Feb 8 (Reuters) - The number of birth defects among multiple births such as twins and triplets increased nearly two-fold in a score of European countries over a 24-year-period, according to an international study.
Researchers writing in BJOG: An International Journal of Obstetrics and Gynecology used data on more than 5.4 million births occurring between 1984 and 2007 to find that congenital defects rose from around 6 in every 10,000 multiple births to about 11 in every 10,000 multiples.
“The importance of knowing this is twofold,” said senior author Helen Dolk, from the Centre for Maternal Fetal and Infant Research at the University of Ulster in Northern Ireland.
“First, to make sure we have appropriate services available for mothers and babies. The second is to understand the relationship,” she added.
Dolk said she and her fellow researchers knew multiple births were on the rise and that those babies were at an increased risk for birth defects.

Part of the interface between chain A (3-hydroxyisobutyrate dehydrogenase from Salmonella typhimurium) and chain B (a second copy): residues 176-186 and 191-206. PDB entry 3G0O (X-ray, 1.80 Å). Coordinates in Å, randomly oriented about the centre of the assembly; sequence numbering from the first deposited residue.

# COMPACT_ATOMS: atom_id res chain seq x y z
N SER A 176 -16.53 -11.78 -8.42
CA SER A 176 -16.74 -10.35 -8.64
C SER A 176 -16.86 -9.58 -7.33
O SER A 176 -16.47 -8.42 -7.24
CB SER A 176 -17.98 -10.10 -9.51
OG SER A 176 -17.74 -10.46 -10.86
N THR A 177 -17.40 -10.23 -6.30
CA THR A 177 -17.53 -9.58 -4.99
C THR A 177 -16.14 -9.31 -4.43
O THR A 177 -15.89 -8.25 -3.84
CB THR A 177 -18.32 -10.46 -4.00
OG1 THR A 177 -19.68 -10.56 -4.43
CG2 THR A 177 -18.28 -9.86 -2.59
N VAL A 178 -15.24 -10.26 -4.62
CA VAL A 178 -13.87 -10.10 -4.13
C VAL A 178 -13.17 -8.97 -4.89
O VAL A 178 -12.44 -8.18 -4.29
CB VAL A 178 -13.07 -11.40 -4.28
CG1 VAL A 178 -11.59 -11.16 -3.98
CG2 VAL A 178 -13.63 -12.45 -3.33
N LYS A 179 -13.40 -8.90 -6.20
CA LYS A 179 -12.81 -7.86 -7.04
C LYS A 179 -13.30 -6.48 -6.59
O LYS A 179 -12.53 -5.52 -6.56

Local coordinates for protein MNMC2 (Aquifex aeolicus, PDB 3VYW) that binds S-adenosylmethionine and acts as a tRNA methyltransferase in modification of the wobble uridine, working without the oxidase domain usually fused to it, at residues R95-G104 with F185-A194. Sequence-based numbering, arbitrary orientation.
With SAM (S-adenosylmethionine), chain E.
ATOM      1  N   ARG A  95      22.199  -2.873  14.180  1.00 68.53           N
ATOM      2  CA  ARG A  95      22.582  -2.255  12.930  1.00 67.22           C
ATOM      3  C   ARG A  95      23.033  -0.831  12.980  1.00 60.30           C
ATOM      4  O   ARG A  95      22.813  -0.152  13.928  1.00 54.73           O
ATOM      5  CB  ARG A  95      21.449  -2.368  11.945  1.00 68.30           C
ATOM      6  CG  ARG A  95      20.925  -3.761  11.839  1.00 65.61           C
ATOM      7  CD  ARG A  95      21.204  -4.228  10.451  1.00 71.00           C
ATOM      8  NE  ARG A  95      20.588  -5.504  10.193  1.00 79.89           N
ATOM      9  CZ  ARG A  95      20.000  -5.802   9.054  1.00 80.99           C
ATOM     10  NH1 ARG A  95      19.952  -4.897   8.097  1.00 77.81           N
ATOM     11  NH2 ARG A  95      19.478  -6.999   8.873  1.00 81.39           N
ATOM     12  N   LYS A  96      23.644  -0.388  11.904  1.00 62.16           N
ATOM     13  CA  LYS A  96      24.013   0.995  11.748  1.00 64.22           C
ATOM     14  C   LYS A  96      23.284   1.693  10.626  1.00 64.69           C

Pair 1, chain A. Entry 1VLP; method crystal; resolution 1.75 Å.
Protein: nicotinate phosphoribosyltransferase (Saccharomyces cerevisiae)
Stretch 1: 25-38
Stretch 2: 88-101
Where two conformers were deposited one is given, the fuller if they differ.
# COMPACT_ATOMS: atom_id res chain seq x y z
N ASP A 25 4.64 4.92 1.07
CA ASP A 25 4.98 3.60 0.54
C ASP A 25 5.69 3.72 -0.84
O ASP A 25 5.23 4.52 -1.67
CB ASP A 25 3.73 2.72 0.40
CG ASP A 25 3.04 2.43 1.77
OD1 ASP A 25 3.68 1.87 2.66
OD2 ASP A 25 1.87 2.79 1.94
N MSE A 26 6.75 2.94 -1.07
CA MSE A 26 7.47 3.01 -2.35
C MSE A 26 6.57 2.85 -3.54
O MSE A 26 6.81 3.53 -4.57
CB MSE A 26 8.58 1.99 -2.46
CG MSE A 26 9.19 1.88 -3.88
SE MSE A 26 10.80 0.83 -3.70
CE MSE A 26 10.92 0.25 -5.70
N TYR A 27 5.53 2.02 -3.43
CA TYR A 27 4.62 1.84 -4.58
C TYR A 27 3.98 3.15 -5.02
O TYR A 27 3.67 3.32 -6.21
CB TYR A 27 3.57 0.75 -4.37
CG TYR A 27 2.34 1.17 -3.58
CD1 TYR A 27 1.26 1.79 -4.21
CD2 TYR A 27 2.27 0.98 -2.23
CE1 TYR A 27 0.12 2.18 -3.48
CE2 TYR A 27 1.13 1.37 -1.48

For the study, they looked at the trends in births in 14 European nations between 1984 and 2007.
Of the 5.4 million births, the number of multiple births increased by about 50 percent over that time. Ultimately, 3 percent of the births were multiple births.
Of the 148,359 major birth defects within those births, about 4 percent occurred in babies who were multiples.
Over the 24-year period, though the number of birth defects among multiples about doubled, with a peal between the years 2000 and 2003 of some 12 birth defects per 10,000 multiple births.
The largest increase was in birth defects not caused by chromosomal abnormalities, such as physical deformations - which increased from about 6 per 10,000 multiple births between 1985 to 1987 to about 11 per 10,000 multiples at the end of the study.
Compared to the births of singletons - or just one baby - the risk of birth defects was about 27 percent higher for multiples.
Some of the rise may be attributed to the increased use of in vitro fertilization (IVF), which is known to come with an increased risk of anomalies, the researchers said.
They wrote that people going through the IVF process might consider only transferring one embryo into the womb. While this might not cut down on the risk of birth defects, it could affect the pregnancy outcome and put less of a strain on parents and resources.
"The fundamental message remains: the risks are low. Most babies are born healthy from multiple births or (IVF), but there are a number of reasons why single embryo transfers is a better option than multiple embryo transfer," Dolk said. SOURCE: bit.ly/VK3hEl
Reporting from New York by Andrew Seaman at Reuters Health; editing by Elaine Lies